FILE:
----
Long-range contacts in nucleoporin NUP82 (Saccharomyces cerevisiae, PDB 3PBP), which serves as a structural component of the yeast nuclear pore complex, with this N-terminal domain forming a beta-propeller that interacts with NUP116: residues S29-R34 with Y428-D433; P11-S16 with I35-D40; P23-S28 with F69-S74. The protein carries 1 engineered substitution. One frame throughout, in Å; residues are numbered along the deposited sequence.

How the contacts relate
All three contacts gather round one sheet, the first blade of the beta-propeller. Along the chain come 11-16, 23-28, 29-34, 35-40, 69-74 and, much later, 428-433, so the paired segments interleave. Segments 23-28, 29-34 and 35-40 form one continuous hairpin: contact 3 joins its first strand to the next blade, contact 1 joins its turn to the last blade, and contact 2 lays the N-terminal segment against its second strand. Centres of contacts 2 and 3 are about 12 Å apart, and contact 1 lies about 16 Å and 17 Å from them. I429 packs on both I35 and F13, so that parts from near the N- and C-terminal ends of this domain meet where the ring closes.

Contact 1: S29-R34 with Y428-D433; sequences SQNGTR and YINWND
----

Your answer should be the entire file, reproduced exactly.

Long-range contacts in nucleoporin NUP82 (Saccharomyces cerevisiae, PDB 3PBP), which serves as a structural component of the yeast nuclear pore complex, with this N-terminal domain forming a beta-propeller that interacts with NUP116: residues S29-R34 with Y428-D433; P11-S16 with I35-D40; P23-S28 with F69-S74. The protein carries 1 engineered substitution. One frame throughout, in Å; residues are numbered along the deposited sequence.

How the contacts relate
All three contacts gather round one sheet, the first blade of the beta-propeller. Along the chain come 11-16, 23-28, 29-34, 35-40, 69-74 and, much later, 428-433, so the paired segments interleave. Segments 23-28, 29-34 and 35-40 form one continuous hairpin: contact 3 joins its first strand to the next blade, contact 1 joins its turn to the last blade, and contact 2 lays the N-terminal segment against its second strand. Centres of contacts 2 and 3 are about 12 Å apart, and contact 1 lies about 16 Å and 17 Å from them. I429 packs on both I35 and F13, so that parts from near the N- and C-terminal ends of this domain meet where the ring closes.

Contact 1: S29-R34 with Y428-D433; sequences SQNGTR and YINWND